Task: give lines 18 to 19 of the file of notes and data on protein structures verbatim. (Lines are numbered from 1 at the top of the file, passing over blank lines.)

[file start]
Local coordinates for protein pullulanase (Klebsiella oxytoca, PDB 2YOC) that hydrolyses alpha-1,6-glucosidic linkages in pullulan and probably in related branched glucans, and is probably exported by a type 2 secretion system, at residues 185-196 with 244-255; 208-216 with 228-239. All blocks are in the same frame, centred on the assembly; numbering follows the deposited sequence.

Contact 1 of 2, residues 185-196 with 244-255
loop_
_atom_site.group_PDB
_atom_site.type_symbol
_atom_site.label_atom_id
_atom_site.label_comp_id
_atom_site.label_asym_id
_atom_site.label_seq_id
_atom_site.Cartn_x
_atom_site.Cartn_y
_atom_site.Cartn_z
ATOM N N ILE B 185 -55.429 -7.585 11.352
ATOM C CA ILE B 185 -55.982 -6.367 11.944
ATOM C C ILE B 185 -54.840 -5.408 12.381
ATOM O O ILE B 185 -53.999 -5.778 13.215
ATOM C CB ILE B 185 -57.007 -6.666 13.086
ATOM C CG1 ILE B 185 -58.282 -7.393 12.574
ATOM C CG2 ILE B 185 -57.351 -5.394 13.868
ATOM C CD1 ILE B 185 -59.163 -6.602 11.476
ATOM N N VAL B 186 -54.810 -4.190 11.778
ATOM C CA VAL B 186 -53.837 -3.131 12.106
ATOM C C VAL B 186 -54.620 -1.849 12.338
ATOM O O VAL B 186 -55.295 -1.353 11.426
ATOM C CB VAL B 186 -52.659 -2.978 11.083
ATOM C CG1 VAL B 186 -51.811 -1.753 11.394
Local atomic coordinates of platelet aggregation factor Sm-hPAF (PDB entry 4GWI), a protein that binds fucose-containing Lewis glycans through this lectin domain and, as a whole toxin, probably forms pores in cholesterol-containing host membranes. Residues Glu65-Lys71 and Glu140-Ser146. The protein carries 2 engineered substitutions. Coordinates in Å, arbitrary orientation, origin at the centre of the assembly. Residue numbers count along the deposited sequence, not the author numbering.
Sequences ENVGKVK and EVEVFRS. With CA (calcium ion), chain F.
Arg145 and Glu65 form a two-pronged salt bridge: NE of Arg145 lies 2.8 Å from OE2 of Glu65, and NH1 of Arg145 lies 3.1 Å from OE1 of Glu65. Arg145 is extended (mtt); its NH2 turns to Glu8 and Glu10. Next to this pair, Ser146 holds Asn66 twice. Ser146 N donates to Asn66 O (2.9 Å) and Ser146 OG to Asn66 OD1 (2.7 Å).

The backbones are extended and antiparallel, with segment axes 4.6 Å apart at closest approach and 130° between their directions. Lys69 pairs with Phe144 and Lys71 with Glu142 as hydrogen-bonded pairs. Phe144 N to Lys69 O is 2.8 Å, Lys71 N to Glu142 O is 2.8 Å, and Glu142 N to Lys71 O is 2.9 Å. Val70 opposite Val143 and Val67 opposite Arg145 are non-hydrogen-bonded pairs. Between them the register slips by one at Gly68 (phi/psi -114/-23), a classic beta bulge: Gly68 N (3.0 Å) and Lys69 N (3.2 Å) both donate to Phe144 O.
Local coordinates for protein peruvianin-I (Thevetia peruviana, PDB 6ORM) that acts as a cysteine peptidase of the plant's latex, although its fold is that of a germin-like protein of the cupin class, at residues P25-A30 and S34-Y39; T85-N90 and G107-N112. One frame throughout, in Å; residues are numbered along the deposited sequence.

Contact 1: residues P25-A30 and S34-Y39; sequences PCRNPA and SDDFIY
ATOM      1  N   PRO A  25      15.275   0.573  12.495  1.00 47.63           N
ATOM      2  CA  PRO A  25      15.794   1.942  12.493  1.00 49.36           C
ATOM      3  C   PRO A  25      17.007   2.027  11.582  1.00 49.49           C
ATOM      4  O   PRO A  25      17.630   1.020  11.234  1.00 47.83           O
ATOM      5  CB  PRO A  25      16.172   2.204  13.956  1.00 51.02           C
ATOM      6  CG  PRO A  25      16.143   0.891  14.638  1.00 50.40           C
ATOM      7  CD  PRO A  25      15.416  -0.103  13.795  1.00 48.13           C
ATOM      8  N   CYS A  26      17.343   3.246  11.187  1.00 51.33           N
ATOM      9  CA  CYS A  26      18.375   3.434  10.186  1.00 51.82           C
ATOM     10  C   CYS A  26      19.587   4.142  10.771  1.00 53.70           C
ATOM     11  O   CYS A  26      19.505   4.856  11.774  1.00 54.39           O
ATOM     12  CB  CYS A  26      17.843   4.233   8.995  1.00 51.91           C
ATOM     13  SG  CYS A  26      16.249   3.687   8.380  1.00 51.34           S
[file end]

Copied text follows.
ATOM C CG1 ILE B 185 -58.282 -7.393 12.574
ATOM C CG2 ILE B 185 -57.351 -5.394 13.868